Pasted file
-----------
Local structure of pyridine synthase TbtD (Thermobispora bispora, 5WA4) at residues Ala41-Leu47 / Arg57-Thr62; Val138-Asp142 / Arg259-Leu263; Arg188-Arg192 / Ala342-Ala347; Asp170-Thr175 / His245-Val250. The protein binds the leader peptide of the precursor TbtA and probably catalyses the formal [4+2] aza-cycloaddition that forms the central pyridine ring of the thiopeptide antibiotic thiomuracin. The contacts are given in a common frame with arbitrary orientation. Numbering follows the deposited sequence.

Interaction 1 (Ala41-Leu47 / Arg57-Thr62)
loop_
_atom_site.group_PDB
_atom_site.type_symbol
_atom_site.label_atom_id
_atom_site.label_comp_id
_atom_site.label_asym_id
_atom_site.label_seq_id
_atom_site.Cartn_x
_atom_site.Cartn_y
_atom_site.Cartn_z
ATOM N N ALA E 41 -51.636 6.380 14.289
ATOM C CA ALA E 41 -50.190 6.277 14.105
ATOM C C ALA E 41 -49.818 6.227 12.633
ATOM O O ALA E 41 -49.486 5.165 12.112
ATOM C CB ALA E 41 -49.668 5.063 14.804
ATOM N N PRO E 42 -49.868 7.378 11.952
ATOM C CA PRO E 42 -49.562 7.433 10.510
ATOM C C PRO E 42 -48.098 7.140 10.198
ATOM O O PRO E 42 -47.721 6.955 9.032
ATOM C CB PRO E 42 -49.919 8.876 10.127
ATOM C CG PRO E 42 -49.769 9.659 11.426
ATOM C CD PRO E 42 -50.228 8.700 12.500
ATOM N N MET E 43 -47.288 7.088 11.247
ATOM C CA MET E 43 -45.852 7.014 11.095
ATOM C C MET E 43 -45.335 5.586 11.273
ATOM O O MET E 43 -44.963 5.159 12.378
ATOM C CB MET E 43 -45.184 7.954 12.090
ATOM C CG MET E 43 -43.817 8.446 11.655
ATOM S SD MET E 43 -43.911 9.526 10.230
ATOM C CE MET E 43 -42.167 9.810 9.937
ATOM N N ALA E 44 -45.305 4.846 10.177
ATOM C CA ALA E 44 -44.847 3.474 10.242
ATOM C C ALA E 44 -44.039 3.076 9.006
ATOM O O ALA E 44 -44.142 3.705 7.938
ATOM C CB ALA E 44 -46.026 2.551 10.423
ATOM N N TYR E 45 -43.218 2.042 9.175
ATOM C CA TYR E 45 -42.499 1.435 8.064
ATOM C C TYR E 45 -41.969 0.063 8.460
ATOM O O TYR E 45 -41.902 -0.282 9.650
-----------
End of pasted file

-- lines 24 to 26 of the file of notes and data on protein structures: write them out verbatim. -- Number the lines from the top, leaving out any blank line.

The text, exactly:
ATOM C CD PRO E 42 -50.228 8.700 12.500
ATOM N N MET E 43 -47.288 7.088 11.247
ATOM C CA MET E 43 -45.852 7.014 11.095